Collaborative Procurement…Be Careful


Author: Tony O’Connor 

The category manager was on my left. The senior salesperson was on my right. When the category manager said that he wanted to explore “win-win” strategies and look at a “collaborative” approach, I’m sure a saw a twinkle in the salesperson’s eyes. Yes…there was definitely a twinkle, and a slight twitch of the left eyebrow. In any case, she dug her heels in and there was no further movement on price, or anything else.

Surely all negotiating and tendering needn’t be competitive. Surely there is often common interest, common ground where buyer and seller can pursue outcomes that benefit both parties. Yes. Maybe. Sometimes. But be careful.

Have you ever been to the Grand Bazaar in Istanbul? It’s quite an experience. Colour, noises, and Byzantium arches soaring high above the frenzied commerce. The afternoon is even more interesting if you happen to be in the market for a genuine Persian rug. I got engaged the day before and instead of rings we decided to buy each other an engagement carpet. Kind of symbolic we thought.

After getting your bearings on prices and discounts in a few different stores, you eventually settle on one and walk in to haggle with more serious intent. You are showered with kindness and apple tea. You even get a massage if you want it for your tired tourist feet. (Retailers in the West take note.) Eventually you get down to business.

Suddenly you’re hearing words like tuft, gauge, gully, bleeding, burling, pitch, nap, stitch length and weft. You thought it was going to be easy but you’re out of your depth. The rug comes with a certificate of authenticity, the authenticity of which you must accept on trust. You pick one that looks great and will fit in the living room. But you’re smart. You don’t let on at first which is your first choice. You haggle on some others to prove that you’re no easy touch. Then, with a 30% reduction established on others, you zero in on the intended for your intended. And the real decision maker  …  well, she only enters the fray at the end. You get your 30% off, have another tea, and hope that their bottom price wasn’t really 50%. And hopefully, the rug really was made in a village near Isfahan and not in a factory outside Chengdu.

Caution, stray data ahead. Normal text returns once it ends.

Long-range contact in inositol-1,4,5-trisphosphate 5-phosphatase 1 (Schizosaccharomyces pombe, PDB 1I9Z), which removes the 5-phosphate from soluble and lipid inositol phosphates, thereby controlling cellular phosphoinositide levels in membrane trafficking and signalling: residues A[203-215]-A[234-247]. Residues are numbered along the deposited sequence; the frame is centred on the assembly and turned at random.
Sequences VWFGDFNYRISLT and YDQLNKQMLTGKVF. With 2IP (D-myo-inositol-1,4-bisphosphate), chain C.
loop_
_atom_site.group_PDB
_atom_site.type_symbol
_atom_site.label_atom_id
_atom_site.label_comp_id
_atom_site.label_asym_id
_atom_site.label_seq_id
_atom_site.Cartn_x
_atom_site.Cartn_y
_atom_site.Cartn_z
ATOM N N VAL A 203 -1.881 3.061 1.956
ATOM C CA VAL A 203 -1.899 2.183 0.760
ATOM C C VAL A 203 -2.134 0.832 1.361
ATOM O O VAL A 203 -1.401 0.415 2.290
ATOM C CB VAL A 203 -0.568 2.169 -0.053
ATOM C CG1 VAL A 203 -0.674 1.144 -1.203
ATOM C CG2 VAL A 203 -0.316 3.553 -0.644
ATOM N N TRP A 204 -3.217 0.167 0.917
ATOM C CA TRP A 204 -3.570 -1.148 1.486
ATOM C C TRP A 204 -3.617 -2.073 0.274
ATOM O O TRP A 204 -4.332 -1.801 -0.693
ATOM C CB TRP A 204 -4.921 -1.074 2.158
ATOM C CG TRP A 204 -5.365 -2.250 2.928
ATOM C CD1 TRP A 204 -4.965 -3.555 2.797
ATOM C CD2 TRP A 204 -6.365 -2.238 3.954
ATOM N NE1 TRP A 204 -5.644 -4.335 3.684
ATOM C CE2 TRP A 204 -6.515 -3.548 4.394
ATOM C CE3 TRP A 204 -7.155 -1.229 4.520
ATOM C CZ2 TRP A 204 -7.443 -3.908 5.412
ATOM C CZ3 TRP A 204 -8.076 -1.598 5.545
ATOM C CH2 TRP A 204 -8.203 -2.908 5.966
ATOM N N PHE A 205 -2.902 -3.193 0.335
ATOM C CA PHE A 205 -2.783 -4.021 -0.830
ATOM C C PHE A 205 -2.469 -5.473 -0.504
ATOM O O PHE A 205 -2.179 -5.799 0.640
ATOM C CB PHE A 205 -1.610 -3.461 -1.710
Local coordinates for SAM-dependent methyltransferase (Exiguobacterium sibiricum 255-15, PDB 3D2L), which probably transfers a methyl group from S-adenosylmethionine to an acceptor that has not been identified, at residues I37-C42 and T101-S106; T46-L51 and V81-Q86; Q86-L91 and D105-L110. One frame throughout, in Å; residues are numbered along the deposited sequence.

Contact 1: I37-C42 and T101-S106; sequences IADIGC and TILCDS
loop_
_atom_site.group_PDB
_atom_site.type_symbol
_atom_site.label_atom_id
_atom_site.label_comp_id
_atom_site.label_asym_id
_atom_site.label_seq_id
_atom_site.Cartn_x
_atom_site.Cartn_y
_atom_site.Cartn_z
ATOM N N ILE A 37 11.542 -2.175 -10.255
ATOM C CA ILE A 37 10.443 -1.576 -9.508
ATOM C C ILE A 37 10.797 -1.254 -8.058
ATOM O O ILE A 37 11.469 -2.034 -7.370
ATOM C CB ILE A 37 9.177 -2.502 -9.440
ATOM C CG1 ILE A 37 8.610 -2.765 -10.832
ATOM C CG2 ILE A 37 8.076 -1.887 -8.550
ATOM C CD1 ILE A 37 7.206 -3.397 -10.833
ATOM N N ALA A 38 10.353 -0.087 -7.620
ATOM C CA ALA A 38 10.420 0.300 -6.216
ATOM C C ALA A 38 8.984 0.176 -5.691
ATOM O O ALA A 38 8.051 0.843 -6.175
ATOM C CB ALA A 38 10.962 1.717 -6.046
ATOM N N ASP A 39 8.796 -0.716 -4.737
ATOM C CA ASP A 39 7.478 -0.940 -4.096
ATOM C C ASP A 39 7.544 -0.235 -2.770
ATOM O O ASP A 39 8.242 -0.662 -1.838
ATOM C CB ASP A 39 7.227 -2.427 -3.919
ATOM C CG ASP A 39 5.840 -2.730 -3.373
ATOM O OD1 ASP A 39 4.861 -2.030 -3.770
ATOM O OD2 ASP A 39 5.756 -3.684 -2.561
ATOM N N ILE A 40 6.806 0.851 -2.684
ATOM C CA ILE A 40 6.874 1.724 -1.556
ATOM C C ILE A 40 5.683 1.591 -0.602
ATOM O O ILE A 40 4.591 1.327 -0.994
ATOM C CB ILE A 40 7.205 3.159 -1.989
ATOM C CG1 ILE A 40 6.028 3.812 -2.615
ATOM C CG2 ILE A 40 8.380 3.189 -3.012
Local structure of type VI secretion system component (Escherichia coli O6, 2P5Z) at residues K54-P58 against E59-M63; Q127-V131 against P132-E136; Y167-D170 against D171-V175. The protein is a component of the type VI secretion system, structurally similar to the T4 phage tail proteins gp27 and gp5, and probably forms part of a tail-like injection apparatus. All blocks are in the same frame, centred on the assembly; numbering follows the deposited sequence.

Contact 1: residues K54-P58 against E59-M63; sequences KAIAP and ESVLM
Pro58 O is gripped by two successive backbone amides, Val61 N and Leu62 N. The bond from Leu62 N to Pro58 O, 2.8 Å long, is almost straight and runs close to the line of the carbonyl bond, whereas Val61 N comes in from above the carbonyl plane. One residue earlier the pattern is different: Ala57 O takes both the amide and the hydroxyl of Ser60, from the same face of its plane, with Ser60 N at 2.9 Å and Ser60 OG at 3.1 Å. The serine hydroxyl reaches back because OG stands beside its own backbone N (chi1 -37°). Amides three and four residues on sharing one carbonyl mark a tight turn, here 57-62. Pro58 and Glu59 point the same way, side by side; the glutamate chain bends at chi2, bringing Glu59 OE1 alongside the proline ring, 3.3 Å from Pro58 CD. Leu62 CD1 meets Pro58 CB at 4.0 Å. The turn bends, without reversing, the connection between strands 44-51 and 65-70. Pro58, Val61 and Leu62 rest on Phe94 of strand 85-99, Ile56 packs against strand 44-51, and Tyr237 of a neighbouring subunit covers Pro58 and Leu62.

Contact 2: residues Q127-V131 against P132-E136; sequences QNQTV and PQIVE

The whole lengthy buying process had only three components; attributes, price and contest. We attempted to ascertain the facts of the product, which turned out to require a lot more subject matter knowledge than we thought. We attempted to get the price down. And, with different sets of needs, bargaining skills and willpowers, we competed with them over several rounds of a contest. At no point was there anything to collaborate about. I would say that a lot of corporate buying is mostly like this.

Our only small regret afterwards was that we wished we’d done our homework and been better prepared.

Collaborative buying does not just mean moving onto new negotiating points, like some option or component of supply. It does not just mean weighing or swapping one benefit for another.  It does not just mean unbundling or splitting service packages into components for individual attention. It does not just mean finding a new item to negotiate over. These are just parts of normal negotiation. When such oppositional matters are called “collaborative”, it can just be the seller trying to lower the guard of the buyer. Collaborative means having matching interests; being on the same side of the equation; being on the same end of the deal. And such opportunities can be hard to find.